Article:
Jury Rules Against Rambus in Antitrust Case

A San Francisco jury has rejected a US$4 billion antitrust claim by Rambus against rival RAM makers Hynix Semiconductor and Micron Technology, a California court announced Wednesday.

A jury for the Superior Court of California rejected Rambus' claim that Hynix and Micron conspired with each other and other companies to fix the prices of RDRAM and keep DDR prices low in order to prevent Rambus-developed RDRAM from becoming the RAM standard, according to court documents. The jury also rejected Rambus' claims that Hynix and Micron conspired to disrupt a relationship between Rambus and Intel.

Rambus filed the lawsuit in May 2004. The RDRAM maker alleged that Hynix and Micron conspired to keep RDRAM prices "unnaturally" high, while keeping DDR prices low, Rambus said in a statement. "Upon succeeding in eliminating RDRAM as a competitor in the main memory market, the defendants raised the prices of DDR by as much as 500 percent," Rambus said.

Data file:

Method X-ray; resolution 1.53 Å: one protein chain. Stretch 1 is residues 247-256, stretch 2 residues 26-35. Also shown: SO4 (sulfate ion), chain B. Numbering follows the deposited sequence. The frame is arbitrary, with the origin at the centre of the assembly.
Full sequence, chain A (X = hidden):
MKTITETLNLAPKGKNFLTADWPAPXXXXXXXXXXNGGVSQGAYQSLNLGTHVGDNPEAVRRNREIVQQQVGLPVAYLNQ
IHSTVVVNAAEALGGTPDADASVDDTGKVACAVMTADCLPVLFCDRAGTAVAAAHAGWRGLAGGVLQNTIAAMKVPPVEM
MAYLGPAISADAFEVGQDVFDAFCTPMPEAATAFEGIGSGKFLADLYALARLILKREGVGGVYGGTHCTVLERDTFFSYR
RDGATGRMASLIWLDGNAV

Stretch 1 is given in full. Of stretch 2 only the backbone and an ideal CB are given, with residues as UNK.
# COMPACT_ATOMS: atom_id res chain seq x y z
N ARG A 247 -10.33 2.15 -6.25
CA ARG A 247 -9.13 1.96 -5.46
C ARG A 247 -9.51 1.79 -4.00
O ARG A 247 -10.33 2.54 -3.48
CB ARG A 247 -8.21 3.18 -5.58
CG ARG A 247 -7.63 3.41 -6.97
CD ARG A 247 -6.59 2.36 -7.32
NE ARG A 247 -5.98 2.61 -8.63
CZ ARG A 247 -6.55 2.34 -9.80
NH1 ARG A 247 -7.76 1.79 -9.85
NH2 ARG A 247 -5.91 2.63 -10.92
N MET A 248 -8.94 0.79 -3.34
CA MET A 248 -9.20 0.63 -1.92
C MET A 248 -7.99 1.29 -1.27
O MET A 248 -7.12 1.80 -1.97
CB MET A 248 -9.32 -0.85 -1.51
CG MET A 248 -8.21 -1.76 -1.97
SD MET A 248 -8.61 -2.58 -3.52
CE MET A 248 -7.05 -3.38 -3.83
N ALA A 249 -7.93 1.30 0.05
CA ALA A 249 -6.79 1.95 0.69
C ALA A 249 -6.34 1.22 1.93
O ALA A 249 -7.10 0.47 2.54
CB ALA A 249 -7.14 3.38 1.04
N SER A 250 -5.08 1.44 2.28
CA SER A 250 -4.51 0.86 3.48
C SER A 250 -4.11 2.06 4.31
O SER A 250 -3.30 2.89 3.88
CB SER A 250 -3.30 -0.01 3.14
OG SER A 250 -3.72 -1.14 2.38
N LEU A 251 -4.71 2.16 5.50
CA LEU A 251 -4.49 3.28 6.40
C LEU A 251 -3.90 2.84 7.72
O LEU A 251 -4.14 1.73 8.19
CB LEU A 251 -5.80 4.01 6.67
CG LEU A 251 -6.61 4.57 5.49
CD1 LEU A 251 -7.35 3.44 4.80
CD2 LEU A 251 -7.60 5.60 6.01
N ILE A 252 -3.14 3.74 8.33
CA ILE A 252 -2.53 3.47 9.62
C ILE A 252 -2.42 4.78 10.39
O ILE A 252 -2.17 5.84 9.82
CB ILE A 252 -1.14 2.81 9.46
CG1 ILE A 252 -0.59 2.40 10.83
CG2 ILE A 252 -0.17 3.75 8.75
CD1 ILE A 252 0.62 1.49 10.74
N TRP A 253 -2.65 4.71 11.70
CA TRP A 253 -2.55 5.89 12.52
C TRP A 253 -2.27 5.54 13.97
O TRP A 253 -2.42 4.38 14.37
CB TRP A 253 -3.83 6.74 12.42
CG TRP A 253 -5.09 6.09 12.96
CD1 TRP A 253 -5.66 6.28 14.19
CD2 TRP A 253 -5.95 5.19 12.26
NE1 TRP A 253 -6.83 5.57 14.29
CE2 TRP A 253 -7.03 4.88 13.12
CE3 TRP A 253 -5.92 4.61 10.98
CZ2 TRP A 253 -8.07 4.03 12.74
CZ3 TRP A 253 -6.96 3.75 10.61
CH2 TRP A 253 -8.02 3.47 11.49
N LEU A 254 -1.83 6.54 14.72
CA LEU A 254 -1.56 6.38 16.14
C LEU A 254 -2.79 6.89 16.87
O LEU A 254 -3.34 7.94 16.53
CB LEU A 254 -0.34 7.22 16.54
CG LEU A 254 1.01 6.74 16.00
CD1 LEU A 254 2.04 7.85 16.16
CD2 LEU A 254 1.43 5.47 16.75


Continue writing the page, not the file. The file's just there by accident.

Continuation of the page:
Rambus is disappointed with the verdict, President and CEO Harold Hughes said in a statement. "We do not agree with several rulings that affected how this case was presented to the jury and we are reviewing our options for appeal," he said.

Representatives of Micron and Hynix weren't immediately available for comment.

Rambus has also sued Micron and Hynix for patent infringement in recent years.

The U.S. Federal Trade Commission brought its own antitrust case against Rambus in 2006, accusing the company of failing to disclose its patents on DRAM-related technology while working with the standards-setting organization the Joint Electron Device Engineering Council (JEDEC) to create royalty-free or low-royalty standards. The FTC lost the case before the U.S. Supreme Court in 2009 and later dropped it.

Grant Gross covers technology and telecom policy in the U.S. government for The IDG News Service. Follow Grant on Twitter at GrantGross. Grant's e-mail address is grant_gross@idg.com.

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